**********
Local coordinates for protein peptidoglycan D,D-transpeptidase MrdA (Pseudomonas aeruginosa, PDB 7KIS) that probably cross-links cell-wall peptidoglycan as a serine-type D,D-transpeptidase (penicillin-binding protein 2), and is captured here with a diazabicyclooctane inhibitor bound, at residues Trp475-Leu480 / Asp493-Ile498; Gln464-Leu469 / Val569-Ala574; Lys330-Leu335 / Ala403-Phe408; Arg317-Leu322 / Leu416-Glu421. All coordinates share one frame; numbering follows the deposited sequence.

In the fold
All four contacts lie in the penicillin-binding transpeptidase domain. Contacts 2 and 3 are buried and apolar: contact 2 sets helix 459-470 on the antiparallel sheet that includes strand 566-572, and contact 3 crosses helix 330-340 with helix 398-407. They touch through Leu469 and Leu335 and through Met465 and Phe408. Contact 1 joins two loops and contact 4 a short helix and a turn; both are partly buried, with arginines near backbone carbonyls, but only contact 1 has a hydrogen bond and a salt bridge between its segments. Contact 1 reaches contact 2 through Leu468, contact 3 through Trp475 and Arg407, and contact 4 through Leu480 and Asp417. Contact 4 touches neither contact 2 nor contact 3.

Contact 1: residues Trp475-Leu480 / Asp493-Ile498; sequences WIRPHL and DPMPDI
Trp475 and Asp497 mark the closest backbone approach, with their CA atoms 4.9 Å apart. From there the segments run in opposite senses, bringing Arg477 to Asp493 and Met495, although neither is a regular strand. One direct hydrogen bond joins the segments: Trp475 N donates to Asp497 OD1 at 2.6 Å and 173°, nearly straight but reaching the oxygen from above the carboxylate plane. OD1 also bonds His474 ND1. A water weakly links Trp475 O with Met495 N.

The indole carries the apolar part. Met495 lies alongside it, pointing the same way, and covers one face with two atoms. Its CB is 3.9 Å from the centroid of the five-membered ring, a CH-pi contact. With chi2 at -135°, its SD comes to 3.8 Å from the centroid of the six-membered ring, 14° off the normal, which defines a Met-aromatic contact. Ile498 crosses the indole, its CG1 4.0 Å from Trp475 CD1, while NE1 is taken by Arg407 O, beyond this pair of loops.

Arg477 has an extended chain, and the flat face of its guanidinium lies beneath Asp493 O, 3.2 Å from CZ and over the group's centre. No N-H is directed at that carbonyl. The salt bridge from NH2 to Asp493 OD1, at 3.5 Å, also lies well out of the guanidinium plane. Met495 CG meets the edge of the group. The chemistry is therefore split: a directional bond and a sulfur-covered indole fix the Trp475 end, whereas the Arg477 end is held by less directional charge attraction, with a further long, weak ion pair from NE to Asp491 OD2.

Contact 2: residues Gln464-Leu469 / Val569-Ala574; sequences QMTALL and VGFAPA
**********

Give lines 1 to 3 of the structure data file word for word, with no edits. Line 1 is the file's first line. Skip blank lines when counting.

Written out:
Local coordinates for protein peptidoglycan D,D-transpeptidase MrdA (Pseudomonas aeruginosa, PDB 7KIS) that probably cross-links cell-wall peptidoglycan as a serine-type D,D-transpeptidase (penicillin-binding protein 2), and is captured here with a diazabicyclooctane inhibitor bound, at residues Trp475-Leu480 / Asp493-Ile498; Gln464-Leu469 / Val569-Ala574; Lys330-Leu335 / Ala403-Phe408; Arg317-Leu322 / Leu416-Glu421. All coordinates share one frame; numbering follows the deposited sequence.

In the fold
All four contacts lie in the penicillin-binding transpeptidase domain. Contacts 2 and 3 are buried and apolar: contact 2 sets helix 459-470 on the antiparallel sheet that includes strand 566-572, and contact 3 crosses helix 330-340 with helix 398-407. They touch through Leu469 and Leu335 and through Met465 and Phe408. Contact 1 joins two loops and contact 4 a short helix and a turn; both are partly buried, with arginines near backbone carbonyls, but only contact 1 has a hydrogen bond and a salt bridge between its segments. Contact 1 reaches contact 2 through Leu468, contact 3 through Trp475 and Arg407, and contact 4 through Leu480 and Asp417. Contact 4 touches neither contact 2 nor contact 3.